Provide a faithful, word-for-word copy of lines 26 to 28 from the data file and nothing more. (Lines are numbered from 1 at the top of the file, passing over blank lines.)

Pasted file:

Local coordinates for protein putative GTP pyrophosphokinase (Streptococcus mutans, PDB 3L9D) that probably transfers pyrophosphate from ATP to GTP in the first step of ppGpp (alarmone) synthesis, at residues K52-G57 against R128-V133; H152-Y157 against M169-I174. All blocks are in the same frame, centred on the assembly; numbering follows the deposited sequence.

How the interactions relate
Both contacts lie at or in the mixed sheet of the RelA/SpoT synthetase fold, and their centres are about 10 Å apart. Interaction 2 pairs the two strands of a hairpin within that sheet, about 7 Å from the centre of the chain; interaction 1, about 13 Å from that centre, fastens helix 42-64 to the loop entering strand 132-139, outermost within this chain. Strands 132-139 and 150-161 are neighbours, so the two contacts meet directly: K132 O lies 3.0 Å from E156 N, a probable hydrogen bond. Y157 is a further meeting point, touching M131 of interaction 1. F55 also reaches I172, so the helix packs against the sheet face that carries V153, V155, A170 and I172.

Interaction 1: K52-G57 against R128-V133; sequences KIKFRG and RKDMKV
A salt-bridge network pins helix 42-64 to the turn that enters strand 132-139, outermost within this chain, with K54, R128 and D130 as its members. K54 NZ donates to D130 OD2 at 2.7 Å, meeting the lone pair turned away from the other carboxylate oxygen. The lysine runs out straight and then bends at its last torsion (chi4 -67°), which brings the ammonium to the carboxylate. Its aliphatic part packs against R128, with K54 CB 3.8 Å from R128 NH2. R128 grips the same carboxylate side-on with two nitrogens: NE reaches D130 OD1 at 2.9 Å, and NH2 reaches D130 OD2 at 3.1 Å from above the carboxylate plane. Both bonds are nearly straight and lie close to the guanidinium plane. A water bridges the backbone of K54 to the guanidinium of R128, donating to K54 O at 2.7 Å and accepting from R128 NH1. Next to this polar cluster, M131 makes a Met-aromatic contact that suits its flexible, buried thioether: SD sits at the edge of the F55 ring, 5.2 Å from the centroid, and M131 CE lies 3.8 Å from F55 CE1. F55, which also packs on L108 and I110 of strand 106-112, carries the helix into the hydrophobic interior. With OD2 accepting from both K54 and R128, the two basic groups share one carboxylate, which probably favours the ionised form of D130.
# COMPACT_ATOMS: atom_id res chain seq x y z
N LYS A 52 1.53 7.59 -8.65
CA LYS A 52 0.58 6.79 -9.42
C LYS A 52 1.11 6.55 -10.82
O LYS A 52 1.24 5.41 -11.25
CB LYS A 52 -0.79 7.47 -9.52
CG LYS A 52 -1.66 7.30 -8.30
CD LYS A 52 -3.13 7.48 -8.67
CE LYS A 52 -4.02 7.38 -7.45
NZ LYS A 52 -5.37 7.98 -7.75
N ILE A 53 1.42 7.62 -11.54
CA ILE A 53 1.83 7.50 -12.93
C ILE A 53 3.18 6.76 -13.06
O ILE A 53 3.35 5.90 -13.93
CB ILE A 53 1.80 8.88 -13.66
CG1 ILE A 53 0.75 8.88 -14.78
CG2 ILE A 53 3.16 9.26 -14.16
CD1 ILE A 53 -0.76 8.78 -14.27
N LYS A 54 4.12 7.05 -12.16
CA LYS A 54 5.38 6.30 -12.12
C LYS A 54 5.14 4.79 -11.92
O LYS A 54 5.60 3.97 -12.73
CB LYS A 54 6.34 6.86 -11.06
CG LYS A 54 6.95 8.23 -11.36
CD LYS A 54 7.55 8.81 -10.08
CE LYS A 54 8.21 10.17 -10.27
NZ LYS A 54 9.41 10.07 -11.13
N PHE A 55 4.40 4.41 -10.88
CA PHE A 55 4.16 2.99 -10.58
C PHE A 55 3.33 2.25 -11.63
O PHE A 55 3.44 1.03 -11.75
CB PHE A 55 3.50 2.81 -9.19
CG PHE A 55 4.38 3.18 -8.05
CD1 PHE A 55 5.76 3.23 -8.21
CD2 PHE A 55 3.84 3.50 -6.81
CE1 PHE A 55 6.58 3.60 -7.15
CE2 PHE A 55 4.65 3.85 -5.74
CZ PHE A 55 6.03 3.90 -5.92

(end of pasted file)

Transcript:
C LYS A 54 5.14 4.79 -11.92
O LYS A 54 5.60 3.97 -12.73
CB LYS A 54 6.34 6.86 -11.06